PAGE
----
• Consider using insulation boards on the coop wall and roof to keep more warmth in.
  • Give the chickens some pellets soaked in warm water before they go in to roost.

6. Make the coop predator proof

Making sure the coop is predator-proof is something that should be done before chickens are introduced to the coop.

Foxes are a common predator in the country and in urban areas and once they get the scent of a chicken they will go to any length to take the chickens. They will then go through a flock systematically and even if they don’t need the chicken they will hide somewhere for later.

It’s not just foxes who can kill chickens in the UK, other predators in the list below have been known to kill chickens:

  • Mink – a mammal which is related to Weasels and Ferrets who are small enough to get in through small holes.
  • Stoats and Weasels – again are small enough to get in through small gaps but can take down a chicken if they’re hungry or have young to feed.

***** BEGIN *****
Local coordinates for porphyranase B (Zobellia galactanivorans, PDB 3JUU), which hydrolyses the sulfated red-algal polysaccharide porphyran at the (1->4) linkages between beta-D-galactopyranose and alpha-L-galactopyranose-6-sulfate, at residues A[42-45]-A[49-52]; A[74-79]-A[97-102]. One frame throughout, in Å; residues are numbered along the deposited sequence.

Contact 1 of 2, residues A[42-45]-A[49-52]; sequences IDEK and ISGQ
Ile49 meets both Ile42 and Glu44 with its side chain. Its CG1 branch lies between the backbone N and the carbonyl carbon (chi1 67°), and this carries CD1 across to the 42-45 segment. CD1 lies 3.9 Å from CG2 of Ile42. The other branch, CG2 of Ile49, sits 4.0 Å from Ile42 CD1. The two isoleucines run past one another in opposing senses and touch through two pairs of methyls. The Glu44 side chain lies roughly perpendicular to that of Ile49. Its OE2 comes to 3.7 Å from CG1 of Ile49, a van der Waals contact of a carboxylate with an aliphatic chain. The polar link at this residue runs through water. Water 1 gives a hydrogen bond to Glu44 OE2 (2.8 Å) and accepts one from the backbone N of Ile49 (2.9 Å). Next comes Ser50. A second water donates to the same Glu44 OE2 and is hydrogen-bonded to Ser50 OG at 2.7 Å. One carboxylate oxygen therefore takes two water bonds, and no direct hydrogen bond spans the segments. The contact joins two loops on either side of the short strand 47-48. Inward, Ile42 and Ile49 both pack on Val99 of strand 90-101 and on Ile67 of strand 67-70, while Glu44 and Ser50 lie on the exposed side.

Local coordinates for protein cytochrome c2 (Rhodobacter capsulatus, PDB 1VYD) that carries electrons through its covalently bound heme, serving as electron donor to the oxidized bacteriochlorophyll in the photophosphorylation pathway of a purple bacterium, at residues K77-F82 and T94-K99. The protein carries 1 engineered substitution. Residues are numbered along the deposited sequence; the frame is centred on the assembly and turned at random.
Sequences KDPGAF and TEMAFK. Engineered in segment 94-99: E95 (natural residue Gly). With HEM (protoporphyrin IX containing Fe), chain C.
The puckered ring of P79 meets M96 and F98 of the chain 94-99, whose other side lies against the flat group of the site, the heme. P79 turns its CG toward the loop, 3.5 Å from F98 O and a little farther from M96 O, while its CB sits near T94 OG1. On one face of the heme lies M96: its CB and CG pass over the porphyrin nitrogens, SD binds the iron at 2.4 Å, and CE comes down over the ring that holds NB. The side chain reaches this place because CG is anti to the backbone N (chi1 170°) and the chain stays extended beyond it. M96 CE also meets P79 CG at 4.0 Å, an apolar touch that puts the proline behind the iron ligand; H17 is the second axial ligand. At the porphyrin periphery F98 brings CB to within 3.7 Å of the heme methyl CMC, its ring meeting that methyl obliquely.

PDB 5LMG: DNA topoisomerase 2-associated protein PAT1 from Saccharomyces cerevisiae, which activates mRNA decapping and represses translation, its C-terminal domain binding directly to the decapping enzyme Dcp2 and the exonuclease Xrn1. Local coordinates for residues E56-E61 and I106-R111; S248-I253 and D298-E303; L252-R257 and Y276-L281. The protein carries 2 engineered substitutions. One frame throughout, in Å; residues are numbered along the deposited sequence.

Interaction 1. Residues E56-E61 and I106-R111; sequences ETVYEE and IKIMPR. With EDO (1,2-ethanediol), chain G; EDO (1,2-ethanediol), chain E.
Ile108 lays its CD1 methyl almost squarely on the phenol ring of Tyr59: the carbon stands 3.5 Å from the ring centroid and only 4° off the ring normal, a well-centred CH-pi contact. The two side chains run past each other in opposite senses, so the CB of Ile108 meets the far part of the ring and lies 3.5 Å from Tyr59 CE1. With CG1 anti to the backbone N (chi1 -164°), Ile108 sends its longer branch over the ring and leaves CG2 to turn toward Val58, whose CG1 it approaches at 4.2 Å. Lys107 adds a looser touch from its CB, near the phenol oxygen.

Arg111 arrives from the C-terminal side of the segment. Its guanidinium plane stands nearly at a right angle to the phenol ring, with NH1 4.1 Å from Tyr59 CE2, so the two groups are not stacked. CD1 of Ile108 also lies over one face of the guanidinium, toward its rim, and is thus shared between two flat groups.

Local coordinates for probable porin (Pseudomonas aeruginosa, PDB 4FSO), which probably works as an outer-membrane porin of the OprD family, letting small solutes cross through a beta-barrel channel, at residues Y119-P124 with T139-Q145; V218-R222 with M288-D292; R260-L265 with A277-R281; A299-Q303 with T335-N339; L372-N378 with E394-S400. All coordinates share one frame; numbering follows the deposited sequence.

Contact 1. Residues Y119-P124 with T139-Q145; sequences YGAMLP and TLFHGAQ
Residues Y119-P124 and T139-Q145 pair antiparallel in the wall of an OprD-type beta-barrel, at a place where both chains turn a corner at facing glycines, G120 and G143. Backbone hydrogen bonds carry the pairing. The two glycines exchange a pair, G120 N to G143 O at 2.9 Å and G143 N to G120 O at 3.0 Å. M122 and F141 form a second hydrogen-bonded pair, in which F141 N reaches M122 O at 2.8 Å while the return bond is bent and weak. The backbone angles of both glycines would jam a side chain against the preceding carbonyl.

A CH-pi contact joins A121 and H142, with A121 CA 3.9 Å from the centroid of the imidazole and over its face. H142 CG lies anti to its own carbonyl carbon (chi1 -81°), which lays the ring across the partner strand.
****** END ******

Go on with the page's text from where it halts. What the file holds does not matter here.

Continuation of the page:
• Badgers – have been known to take chickens for food.
  • Large birds of prey – less common but in areas which have large birds of prey and owls it’s possible they could take a small chicken and especially chicks if they’re out in the open.
  • Rats – as well as being a pest who will look for chicken feed, they can also take chickens if they’re desperate enough and can fit through the smallest of holes.

Even if an animal like a rat is getting into the coop and not causing physical harm, this can cause the chickens to become restless and stresses.

Many of these animals can get through the smallest of holes, so it’s important to make sure any gaps or holes are patched up securely. This includes the coop floor, walls and roof.

It’s especially important that you close the coop door once the chickens have gone in to roost for the evening. Also, remove any uneaten food at the end of the day so it doesn’t attract predators and pests.